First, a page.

News & Notes

By: Jason Paul Michel on: August 20, 2009 10:36 am | micheljp @jpmichel

Well, it's move-in day! Welcome [back] to Miami.  Before classes get started, why not relax with some good movies.  We've got a bunch of great flicks you can borrow, like V for Vendetta and Transformers.

Search through our movie collection here:

Welcome back!

By: Katie Gibson on: August 18, 2009 11:18 am | gibsonke

video screenshot A Chinese language video introduction to the Libraries' is now available.
It covers services and resources available in King Library and introduces all Libraries on campus.

To access the video:

View the video here:

Find the link under Workshops and Instruction on the Libraries' website.

Download the podcast version from iTunesU:
By: Rob Withers on: August 17, 2009 10:12 am | witherre

Please plan to join us for the Miami University Libraries' New Graduate Student Orientation at 7:00-8:30 p.m. on Thursday, August 27 or at 2:00-3:30 p.m. on Friday, August 28 in King Library 110.

These sessions will include a question and answer session on new and existing library services and resources, a quick tour of King Library, and an opportunity to meet informally with liaison librarians who coordinate library services to individual academic programs.

Phone Number:
Your Program
Which Session? Thursday, August 27, 7:00 - 8:30 p.m.

Friday, August 28, 2:00 - 3:30 p.m.

By: Arianne Hartsell-Gundy on: August 10, 2009 9:33 am | hartsea

I really wish I could be at the National Mall in D.C. on September 26th this year.  As part of the Library of Congress’ National Book Festival, Jon Scieszka is leading "The Exquisite Corpse Adventure."  He'll start out a chain of celebrated authors writing a serial adventure story with the following words:

This story starts with a train rushing through the night.  The full moon lights the silver rails winding around dark mountains, through deep woods, and over steep gorges of jagged rock and one freezing cold rushing black mountain river.  I wish there was enough time to describe all of the funny (and touching) twists and turns – especially the Elephant Clown Party – that led up to now. But there isn’t. Enough time. Because there is a ticking clock. And the two passengers we care most about don’t know anything about it.

Susan Cooper, Kate Di Camillo, Nikki Grimes, Daniel Handler aka Lemony Snicket, and, Gregory Maguire are among the celebrated authors who will also contribute.

If you're like me, and are pretty sure you won't be able to make it to this event, you can console yourself by checking out the this website Lifelong Literacy on September 26th to see how the story progresses.

You might also check out books written by some of the authors listed above.  Many of their books can be found in our very own Instructional Material Center on the ground floor of King Library.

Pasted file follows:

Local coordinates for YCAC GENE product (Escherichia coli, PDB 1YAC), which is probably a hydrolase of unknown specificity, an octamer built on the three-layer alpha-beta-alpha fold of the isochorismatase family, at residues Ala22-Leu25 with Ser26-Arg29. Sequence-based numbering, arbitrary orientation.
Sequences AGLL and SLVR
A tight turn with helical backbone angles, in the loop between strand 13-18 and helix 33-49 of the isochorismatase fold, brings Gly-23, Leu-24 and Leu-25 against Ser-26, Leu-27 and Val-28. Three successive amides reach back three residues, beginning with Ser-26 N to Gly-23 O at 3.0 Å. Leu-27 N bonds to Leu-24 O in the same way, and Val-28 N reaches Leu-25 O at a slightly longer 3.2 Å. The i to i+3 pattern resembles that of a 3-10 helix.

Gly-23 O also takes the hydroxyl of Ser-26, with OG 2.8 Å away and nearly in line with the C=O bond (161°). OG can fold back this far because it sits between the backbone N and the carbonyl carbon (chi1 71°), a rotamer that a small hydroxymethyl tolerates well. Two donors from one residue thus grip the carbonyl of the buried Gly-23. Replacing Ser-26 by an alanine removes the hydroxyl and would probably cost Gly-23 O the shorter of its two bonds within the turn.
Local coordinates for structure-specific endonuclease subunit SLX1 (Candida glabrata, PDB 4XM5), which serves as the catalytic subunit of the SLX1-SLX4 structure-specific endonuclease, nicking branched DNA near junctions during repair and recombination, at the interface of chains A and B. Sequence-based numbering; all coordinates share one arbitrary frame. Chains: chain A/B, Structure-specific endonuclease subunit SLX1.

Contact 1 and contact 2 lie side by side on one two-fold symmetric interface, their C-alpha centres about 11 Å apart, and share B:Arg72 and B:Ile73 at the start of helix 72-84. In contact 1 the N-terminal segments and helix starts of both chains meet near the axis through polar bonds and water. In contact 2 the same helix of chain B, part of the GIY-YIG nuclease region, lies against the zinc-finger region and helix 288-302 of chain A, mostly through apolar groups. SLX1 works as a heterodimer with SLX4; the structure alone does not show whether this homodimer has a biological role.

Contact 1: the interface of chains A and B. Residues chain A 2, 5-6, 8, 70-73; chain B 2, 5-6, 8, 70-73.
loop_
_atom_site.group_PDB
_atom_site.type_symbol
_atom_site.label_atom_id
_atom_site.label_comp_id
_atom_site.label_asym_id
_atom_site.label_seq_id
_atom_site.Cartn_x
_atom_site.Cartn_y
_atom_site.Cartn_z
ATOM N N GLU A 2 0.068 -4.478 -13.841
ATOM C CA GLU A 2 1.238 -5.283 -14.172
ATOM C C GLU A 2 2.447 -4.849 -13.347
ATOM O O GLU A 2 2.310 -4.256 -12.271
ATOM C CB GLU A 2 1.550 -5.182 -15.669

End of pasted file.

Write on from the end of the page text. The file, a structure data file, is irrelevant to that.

Here are a few titles you might be interested in:

Stinky Cheese Man and Other Fairly Stupid Tales by Jon Scieszka.  King Library, Ground Floor, IMC, Juv.  PZ8.S3134 St 1992

Hopscotch Love: A Family Treasury of Love Poems by Nikki Grimes. King Library, Ground Floor, IMC, Juv.  PS3557.R489982 H67 1999

Because of Winn-Dixie by Kate Di Camillo.  King Library, Ground Floor, IMC, Juv. PZ7.D5455 Be 2000


By: cuthbewm on: August 10, 2009 9:02 am | cuthbewm

Miami University has completed its Annual Selection Process for Government materials, with three new additions to the collection. These newly selected materials are from the departments of Defense and Commerce, and from the EPA.

Patch of the 1st Cavalry DivisionTo enhance its already significant publications from the Department of Defense, King Library is adding two publications from the U.S. Army's 1st Cavalry Division. Crossed Sabers and Daily Charge are newsletters written by and for military service members and their families. While not academic in nature, these materials serve as primary sources to everyday life in active duty, and compliment Miami's already historic collection of U.S. military publications issued during times of combat.

King Library will also add the Department of Commerce's E-Stats materials to its collection. These publications measure the distribution and impact of e-commerce activities on U.S. industry and economy.

Finally, Chemistry scholars will appreciate the addition of materials from the Environmental Protection Agency's Green Chemistry project. The project recognizes and awards the application of innovative chemical processes designed to reduce or eliminate negative environmental impacts.

Item Selection is an annual process whereby Federal depository libraries add new materials to their collection profiles. Formally selecting items to be delivered as part of the Depository collection guarantees their access to the public, helps them to become more easily discovered for research needs, and encourages the preservation of these materials as primary source materials.

Miami University is celebrating its 100th anniversary as a depository of U.S. Government materials this Fall. More news on centennial celebrations will be announced soon.

By: cuthbewm on: August 10, 2009 9:03 am | cuthbewm